Thursday, December 22, 2011

Choices, UConn And Bust

UConn is raising its tuition. Is anyone surprised?

The surprise, if any, might be checked at the door after reading the latest edition of Ted Mann’s magnum opus covering the first year of Connecticut’s first Democratic governor in twenty years.

Both Governor Dannel Malloy and the crowd of Malloyalists surrounding him are highly ambitious. They believe previous governors have been treading water. The state now has a progressive reformist at the helm who wants to “reinvent – his word – the state of Connecticut. As is the case with most modern progressives, education is a political palliative – good for what ails you; when you run out of options, boost education. Reformation, naturally, is costly, but politically popular. In the hands of Mr. Malloy and the Democratic legislature, any reform of education is likely to advance the interests of teachers at the expense of taxpayers.

Jonathan Pelto, himself an ardent liberal, reminds us that Mr. Malloy pointedly did not extend his “Shared Sacrifice” to municipalities when he was hammering out his budget with SEBAC, the union coalition authorized to negotiate union contracts with the state. Shared cost savings from teachers therefore were off the table before bargaining commenced.

Responding to a statement made by Malloy budget director Ben Barnes that cuts at UConn “were comparable to what the rest of state government took,” Mr. Pelto remarks in a careful analysis of tuition increases proposed by recently installed UConn President Susan Herbst, “This statement is blatantly false. In fact, there were a number of government programs that were not cut at all (such as municipal aid), with others that only received minor cuts and even a few programs that received increased state funding.”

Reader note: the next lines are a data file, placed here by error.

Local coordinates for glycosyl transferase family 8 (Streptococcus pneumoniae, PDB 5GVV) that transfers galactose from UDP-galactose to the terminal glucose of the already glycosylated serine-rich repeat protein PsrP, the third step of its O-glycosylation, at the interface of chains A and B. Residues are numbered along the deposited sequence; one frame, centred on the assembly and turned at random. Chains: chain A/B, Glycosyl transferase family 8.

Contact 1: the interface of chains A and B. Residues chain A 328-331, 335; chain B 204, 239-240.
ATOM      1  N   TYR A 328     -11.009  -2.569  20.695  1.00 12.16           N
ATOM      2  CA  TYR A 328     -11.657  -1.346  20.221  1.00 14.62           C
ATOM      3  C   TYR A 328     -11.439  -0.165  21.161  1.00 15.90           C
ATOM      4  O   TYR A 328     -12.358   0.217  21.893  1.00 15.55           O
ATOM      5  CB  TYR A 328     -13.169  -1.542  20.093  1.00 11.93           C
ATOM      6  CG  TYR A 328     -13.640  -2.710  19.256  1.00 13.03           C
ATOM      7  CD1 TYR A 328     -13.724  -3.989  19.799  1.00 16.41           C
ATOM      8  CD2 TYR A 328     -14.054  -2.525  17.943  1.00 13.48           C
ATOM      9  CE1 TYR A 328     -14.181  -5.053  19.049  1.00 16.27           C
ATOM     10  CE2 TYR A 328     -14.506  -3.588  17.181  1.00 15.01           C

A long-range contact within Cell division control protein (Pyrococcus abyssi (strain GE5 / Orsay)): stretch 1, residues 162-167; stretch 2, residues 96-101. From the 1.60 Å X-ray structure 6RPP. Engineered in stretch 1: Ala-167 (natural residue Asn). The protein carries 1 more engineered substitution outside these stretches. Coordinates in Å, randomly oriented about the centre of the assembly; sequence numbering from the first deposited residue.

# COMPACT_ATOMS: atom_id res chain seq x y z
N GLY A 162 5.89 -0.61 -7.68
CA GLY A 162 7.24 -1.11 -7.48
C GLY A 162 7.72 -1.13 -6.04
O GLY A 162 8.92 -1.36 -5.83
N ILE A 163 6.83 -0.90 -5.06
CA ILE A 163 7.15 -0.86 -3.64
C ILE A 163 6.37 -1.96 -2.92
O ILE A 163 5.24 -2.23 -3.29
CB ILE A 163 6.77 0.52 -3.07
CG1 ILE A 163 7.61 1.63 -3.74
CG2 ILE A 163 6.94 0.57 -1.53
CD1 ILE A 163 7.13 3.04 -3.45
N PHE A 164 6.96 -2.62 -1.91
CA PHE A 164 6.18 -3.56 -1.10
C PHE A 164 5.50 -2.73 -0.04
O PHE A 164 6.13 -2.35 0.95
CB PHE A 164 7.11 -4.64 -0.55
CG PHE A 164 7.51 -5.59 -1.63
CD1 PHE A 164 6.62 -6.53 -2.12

The money “saved” by Mr. Malloy in state funding cuts to UConn has now been backfilled by Ms. Herbst through tuition increases.

Behold, Mr. Pelto writes, the Malloy version of “Shared Sacrifice”:

“The Malloy version of ‘Shared Sacrifice’ – More taxes for middle income families and then, as a result of state budget cuts, those same families will now face significantly higher costs to send their kids to college.”

At its best and worst, politics is all about making choices. If Mr. Malloy, the architect of Connecticut’s future, had not chosen to spend nearly $900 million on the UConn Health Center (UCHC), the pinkest of pink elephants, he would have had wads of cash on hand to defray tuition costs at the college proper. Why? Because Mr. Malloy and his Democratic controlled legislature had jacked up taxes sufficiently in their budget to produce the usual Connecticut surplus. And then he spent it on a roll of the dice.

A review of Mr. Mann’s serial account of the first year of the Malloy administration will show that Ms. Herbst was one of the prime movers in the re-invention of the UConn Health Center.

We discover from Mr. Mann’s account that Mr. Malloy at first told Ms. Herbst and Cato Laurencin, the head of UCHC, that he didn’t want to invest money in the rehabilitation of the ailing facility. Mr. Malloy and the Malloyalist had already performed a political audit: “If they were going to ask him to pour more money into that hospital, and take it between the eyes from every deficit hawk and editorial board in the state, well, they need to show him something bold.” It was Ms. Herbst who sold the reinvented UCHC to Jackson Laboratories.

“She's already begun the hard work at UConn of whacking back the weeds,” Mr. Mann wrote, “cutting undersubscribed Ph.D. programs and winnowing unnecessary expenditures to free up more funds for research. They're fundraising, and they're lousy with ‘free labor’: undergraduates desperate to work for course credit and resume-building lab experience. They are, in short, just the sort of forward-thinking host community a lab organization like Jackson ought to be looking for, she says.”

And now UConn now needs additional professors to reduce class sizes from 18 students per professor to 15. The most pampered institution in the state, UConn will now cover putative losses in state aid, said to be about $300 million by bumping up tuition 6 to 6.8 percent for the next four years.

The stinger here is that we all live in a world of finite choices -- and finite resources. Non-politicians learn to live within those parameters. Political choices have consequences. Those who do not like the consequences should have opposed the precipitating choices. They didn’t. Now, weeping copious tears, UConn students have been saddled with tuition increases. Really, it’s a bit of a crush watching those responsible for spilling the milk weeping crocodile tears over their spilt milk.
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